• I know it’s a pain to buy brandy just for one recipe, but I don’t know what else you could use. You’ll have to experiment and let me know if it works OK. You should be able to buy a small enough bottle that you wouldn’t have a lot leftover-talk to the guys at the counter-they have small bottles behind the counter. You will have pretty much zero alcohol in your cake.

      Like

      Reply
  13. awe… the cake looks truly amazing. do you think it would hold together even using whole-wheat flour instead of all-purpose? I am very fascinated by this fruit starter. and would be nervous using it. had a terrible experience with fermented yeast that I do not want to experience again :)

    Like

    Reply
    • I’m going to leave that up to you to try as I have no idea. I do know different flours cause different textures, and my guess is that it would be a bit more dry and coarse with whole wheat. You could possible help the texture by adding a tad more moisture…maybe milk? Not sure. Oh and this doesn’t seem to ferment, or at least mine didn’t. It just is like a candy syrup that candies the fruit.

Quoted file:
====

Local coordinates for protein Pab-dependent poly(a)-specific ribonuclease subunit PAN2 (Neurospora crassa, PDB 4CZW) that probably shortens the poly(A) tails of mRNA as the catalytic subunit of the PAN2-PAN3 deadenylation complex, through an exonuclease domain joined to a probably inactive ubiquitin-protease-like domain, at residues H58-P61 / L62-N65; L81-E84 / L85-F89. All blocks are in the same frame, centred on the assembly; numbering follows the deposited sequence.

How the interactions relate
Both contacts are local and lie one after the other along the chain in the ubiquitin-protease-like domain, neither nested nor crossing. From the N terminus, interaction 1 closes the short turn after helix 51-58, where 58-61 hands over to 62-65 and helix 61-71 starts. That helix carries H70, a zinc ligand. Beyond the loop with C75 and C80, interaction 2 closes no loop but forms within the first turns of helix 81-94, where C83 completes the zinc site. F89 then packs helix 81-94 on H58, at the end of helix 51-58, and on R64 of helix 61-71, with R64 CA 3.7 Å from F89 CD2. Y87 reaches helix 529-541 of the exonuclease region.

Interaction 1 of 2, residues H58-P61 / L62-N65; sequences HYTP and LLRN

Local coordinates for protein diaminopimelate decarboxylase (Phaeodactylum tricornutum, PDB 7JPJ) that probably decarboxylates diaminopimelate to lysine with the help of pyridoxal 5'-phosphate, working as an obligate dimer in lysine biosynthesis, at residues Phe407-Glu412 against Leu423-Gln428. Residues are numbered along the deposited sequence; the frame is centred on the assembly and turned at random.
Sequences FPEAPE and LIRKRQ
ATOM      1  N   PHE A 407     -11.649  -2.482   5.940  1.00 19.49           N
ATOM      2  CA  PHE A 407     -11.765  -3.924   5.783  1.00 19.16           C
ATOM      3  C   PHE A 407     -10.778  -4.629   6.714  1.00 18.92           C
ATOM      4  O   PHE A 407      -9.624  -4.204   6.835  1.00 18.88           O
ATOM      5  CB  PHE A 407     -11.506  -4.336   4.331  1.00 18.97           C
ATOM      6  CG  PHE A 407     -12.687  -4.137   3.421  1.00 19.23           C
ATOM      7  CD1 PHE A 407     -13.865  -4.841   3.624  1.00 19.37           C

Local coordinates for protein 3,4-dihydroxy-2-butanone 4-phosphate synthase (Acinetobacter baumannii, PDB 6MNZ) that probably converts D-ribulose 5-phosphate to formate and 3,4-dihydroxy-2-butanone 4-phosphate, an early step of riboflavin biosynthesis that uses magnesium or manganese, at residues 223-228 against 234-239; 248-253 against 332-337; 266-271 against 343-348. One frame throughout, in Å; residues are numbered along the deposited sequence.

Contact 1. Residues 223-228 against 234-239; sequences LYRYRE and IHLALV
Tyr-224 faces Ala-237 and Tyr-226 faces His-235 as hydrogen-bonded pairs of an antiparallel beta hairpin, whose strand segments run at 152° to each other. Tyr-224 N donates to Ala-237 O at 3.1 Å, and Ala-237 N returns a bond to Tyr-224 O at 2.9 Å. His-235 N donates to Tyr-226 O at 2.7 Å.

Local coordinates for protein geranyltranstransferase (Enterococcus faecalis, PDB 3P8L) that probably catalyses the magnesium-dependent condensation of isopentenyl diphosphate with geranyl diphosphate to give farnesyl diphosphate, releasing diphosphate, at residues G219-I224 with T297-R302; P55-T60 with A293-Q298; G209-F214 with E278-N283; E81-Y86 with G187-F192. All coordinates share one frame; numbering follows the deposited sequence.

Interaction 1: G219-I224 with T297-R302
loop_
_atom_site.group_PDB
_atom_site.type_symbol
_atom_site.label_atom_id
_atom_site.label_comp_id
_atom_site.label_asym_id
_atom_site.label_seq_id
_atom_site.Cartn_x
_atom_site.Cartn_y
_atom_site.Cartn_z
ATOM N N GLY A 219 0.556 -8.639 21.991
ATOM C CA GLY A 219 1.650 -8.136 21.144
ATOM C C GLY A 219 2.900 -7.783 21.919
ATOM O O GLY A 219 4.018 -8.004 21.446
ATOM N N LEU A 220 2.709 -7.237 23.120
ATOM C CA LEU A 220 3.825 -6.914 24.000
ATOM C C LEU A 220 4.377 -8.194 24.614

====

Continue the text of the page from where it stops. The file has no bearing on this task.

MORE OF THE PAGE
Like

      Reply
  14. If you only get two cuts of juice from starter how do we have enough to give away??? Most confusing.Please reply to my email address. Or maybe I need to go back and re read recipe.

    Like

    Reply
    • Let me quote the part that explains this for you: “You should have two cups of liquid, and this is your starter. It won’t look as red or thick as the photos above because those are photos of the starter you get after you use this initial starter to candy your fruit when you actually start making the cake. The 2 cups of liquid you have now will all be used for candying fruit.” So you will NOT be giving any of this initial starter away. You won’t have any to give away until after you actually start the fruitcake recipe, which you can get here: http://veronicascornucopia.com/2012/10/17/friendship-fruit-cake/ let me know if you have any more questions-I had to muddle through quite a bit myself.